Academic journal article Journal of Ecumenical Studies

The Proselytizing Nature of Marxism-Leninism

Academic journal article Journal of Ecumenical Studies

The Proselytizing Nature of Marxism-Leninism

Article excerpt

Political Ideology as a Secular Religion

Sociologists of religion define secularization as the sum total of the process of weakening of the social meaning of religion, as a process of the separation of people from religion, and as a process of changes within religion itself. In developed industrial societies, secularization proceeded under the influence of a series of deeply rooted changes in the structural nature of modern society, partly as a latent process, but also partly as a result of a conscious policy. [1] Similar processes of secularization were partly at work in socialist societies as well, but here secularization developed under different circumstances and with different consequences.

The basic difference between these two types of societies, in the opinion of many researchers, was to be found mainly in the fact that early socialist societies were primarily political societies. Secularization unfolded under the predominant influence of politics. Religious policies appeared to be a consequence of such consciously induced and accelerated secularization. Certain important political institutions acquired religious, parareligious, and quasireligious traits. Political ideology gradually turned into secular religion, while the political involvement of people acquired the character of religious devotion.

With the victory of the October Revolution in the U.S.S.R., radical changes came about in the official ruling ideology. Many researchers who have studied the cultural factors of development in that country supported the thesis that the Communists, by denying every religion, even the Orthodox, as the ideology of the ruling classes imposed the teachings of "scientific socialism as a surrogate for religion." The party behaved in the state almost as did the pope in the Roman Catholic Church. This was a means of simplification as well as of political instrumentalization of Marxism. "Militant Atheism" was supposed to substitute for religion in satisfying the psychological and spiritual needs of people to free themselves from uncertainty and doubt. [2] The claim that socialism has religious content is well established in social theory. Apart from Max Weber and Nikolai Berdyaiev, B. Russell, J. M. Bochenski, 3. Toynbee, and many others have also written about it.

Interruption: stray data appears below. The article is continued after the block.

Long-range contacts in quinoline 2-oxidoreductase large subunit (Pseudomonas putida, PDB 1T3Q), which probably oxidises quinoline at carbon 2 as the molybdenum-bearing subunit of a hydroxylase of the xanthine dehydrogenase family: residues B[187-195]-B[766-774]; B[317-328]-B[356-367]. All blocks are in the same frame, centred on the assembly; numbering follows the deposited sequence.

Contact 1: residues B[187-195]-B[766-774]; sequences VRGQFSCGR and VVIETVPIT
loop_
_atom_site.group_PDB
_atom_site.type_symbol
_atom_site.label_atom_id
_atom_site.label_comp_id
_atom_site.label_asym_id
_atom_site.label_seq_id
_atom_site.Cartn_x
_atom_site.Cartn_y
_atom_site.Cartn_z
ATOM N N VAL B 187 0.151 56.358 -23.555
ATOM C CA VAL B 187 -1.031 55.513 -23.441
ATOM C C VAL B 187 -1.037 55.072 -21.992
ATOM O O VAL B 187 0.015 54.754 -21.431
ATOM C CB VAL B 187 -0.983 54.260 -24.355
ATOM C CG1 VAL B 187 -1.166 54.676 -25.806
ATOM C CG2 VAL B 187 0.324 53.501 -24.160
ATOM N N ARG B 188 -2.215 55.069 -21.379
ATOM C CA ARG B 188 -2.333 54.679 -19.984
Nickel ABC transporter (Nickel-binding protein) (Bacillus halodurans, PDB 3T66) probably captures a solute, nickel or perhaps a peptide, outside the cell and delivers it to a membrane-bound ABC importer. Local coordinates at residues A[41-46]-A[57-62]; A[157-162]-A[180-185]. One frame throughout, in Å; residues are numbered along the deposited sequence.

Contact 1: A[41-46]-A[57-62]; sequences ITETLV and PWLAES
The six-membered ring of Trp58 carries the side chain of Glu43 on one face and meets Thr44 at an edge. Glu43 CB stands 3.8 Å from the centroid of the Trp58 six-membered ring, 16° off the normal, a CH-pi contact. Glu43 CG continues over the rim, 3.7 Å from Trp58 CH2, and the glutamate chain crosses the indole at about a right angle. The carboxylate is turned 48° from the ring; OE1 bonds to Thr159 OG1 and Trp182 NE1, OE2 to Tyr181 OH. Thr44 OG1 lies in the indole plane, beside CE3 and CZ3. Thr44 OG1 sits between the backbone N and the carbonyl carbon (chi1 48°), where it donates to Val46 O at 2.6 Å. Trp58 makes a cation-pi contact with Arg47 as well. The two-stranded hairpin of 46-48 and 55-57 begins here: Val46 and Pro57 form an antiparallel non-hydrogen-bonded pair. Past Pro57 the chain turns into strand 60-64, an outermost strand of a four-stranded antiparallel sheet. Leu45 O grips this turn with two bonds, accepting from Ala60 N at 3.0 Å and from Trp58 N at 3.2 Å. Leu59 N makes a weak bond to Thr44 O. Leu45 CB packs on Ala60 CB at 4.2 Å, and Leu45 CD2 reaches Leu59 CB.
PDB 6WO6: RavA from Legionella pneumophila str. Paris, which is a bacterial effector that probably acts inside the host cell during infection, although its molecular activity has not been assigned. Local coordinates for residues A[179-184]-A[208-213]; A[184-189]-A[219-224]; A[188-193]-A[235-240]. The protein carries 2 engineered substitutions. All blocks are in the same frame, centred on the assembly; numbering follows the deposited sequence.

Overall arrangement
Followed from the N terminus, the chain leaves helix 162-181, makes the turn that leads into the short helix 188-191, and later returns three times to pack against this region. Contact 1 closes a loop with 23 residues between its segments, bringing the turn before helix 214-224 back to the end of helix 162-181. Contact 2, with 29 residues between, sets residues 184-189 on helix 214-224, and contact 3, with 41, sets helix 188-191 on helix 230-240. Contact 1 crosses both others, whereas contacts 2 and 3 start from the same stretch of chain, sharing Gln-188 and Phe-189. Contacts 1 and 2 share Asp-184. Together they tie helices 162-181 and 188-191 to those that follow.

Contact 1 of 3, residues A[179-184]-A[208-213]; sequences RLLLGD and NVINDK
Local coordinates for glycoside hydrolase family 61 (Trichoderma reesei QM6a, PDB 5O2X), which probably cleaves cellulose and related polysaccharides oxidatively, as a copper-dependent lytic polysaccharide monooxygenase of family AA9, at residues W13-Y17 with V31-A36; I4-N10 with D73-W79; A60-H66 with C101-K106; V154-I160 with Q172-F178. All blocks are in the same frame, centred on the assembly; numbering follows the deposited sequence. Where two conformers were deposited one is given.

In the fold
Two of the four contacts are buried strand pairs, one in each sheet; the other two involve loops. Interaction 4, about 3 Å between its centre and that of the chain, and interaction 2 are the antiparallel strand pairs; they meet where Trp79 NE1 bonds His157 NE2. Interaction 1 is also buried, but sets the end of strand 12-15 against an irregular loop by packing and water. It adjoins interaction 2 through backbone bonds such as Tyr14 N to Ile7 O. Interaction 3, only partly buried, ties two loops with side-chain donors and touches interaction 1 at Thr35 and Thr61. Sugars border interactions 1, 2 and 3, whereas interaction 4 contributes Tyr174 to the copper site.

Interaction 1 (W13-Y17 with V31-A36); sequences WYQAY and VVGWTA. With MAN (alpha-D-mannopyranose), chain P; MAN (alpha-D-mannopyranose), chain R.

Berdyaiev wrote in the Russian Idea that socialism had had a religious character with the Russians even when it was atheistic. According to him, "... an enemy of Christianity and of every other religion is not the social system of communism, which suits Christianity more than capitalism, but the false religion of communism with which they wish to substitute Christianity." [3] Berdyaiev was of the opinion that communism, not as a social system but as a religion, fanatically opposed every other religion, especially Christianity. Communism, he wrote, aspired to offer answers to "religious longings of the human soul" and to give purpose to life. [4]

Sergey Bulgakov likened the violent, intolerant, and exclusive manner of imposing Marxism to "clerical intolerance." He explained that this was the specific dictatorial and nihilistic psychological structure of the revolutionary adherents of this atheistic theodicy in Russia. [5] What Weber regarded as a prerequisite for every effective religion, namely, the sacrificing of the intellect, has in this case became the prerequisite for politics. Divinization and sacrilization on the one side and satanization and demonization on the other, as the basic religious mechanisms, became components or accompanying features of the political life and activities. [6]

Jakov Jukic wrote that the conflict of the two religions, secular and ecclesiastical, is always more implacable than other clashes, because such a conflict is one in which both views of the world comprise the whole person. The corollary of that is such a strong exclusiveness and extreme implacability. "It is the clash of two really different religions with completely opposed beliefs, dogmas, ethics, rites, eschatologies, apocalypses, institutions, and mass following. …

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